Microsoft is stepping up its bug hunting efforts surrounding its Visual Studio development suite, adding Microsoft .NET Core and ASP.NET Core to its Bug Bounty program.
The bounties opened yesterday and will run “indefinitely,” according to Microsoft. The bounty program includes the Windows and Linux versions of .NET Core and ASP.NET Core.
Bounty payouts range from $500 to $15,000 and renews a technical preview bounty announced last year for .NET Core and ASP.NET 5 Beta that expired Jan. 20.
“During the RC1 and RC2 bounty periods we received quite a few interesting, intriguing and even puzzling bugs which we’ve addressed,” wrote Barry Dorrans, a .NET security analyst at Microsoft, in a blog post announcing the bounty program additions. “The RC 1 bounty included one report which prompted an entire rewrite of a feature to make it easier for developers to use successfully.”
Specifics for the latest bounty program include payouts for “critical and important vulnerabilities” found on the latest RTM version, or supported beta or RC releases of latest versions of Microsoft .NET Core, ASP.NET Core. The bug bounty also includes Kestrel, Microsoft’s new cross-platform web server, as well as bugs found in the default ASP.NET Core templates provided with the ASP.NET Web Tools Extension for Visual Studio 2015 or later, according to Microsoft.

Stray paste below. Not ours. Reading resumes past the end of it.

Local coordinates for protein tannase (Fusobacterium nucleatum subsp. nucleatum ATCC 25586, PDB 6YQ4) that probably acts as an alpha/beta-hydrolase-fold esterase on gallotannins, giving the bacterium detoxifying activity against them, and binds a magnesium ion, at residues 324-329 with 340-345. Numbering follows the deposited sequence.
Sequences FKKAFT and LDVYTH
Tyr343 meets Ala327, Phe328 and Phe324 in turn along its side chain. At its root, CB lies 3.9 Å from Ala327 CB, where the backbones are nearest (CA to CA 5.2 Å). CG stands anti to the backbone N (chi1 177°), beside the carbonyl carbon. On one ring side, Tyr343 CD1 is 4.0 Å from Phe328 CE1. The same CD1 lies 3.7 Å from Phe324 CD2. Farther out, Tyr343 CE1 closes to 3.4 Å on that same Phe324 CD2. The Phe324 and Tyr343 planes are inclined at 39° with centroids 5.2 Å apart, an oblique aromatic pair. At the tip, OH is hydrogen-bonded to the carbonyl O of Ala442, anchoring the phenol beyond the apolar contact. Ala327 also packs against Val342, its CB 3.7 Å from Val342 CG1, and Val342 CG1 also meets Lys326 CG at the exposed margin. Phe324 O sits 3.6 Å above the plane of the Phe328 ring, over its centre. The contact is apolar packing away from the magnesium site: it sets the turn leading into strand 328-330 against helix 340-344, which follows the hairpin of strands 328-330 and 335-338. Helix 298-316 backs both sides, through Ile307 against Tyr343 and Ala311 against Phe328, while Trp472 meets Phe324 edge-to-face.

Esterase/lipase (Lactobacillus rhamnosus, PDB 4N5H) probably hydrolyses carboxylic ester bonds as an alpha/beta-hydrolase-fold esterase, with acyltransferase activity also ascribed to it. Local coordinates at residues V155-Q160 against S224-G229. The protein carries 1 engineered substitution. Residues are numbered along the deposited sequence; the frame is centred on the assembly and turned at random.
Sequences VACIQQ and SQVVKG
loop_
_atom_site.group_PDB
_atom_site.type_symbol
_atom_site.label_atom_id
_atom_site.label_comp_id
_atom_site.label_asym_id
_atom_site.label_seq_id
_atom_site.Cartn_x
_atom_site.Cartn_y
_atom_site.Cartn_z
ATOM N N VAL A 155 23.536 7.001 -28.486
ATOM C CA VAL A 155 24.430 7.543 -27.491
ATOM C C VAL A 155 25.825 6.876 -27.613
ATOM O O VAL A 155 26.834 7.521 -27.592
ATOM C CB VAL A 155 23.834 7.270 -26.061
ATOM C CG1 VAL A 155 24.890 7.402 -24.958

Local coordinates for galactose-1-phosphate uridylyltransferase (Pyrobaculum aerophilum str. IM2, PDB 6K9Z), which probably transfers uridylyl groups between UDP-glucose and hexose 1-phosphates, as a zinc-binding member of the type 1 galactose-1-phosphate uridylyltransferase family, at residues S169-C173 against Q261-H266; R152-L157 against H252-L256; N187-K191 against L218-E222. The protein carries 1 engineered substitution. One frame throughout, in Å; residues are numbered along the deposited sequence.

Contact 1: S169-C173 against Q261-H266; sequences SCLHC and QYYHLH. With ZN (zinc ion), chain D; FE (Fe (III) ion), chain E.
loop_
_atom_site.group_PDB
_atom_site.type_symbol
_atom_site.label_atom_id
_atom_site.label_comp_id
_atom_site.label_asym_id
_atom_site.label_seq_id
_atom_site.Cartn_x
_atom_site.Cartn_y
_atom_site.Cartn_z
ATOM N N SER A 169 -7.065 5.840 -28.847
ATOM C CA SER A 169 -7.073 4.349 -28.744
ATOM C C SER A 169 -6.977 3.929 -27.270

Microsoft announced the update to its bug bounty program on Thursday, offering technical program descriptions as well. Microsoft released .NET Core and ASP.NET Core late June. Microsoft’s .NET Core is a small optimized runtime that is the basis of ASP.NET Core, with ports for Linux, OS X and FreeBSD. ASP.NET Core is an open source web framework used by developers for building cross-platform web applications that run on Windows, Linux and the Mac.
Payouts for .NET Core and ASP.NET Core bugs top out at $15,000 for “high quality” flaws tied to remote code execution. Microsoft will pay up to $9,000 for “high quality” bugs relating to security design flaws and successful elevation of privileges. Payouts of $5,000 will go to bug bounty hunters that find remote DoS and tampering/spoofing vulnerabilities. At the base level Microsoft said template CSRF or XSS bugs will payout between $500 and $2,000.
Microsoft launched its bug bounty program in 2013, agreeing to pay good money to white hats, researchers and aspiring young hackers to find vulnerabilities in its universe of products.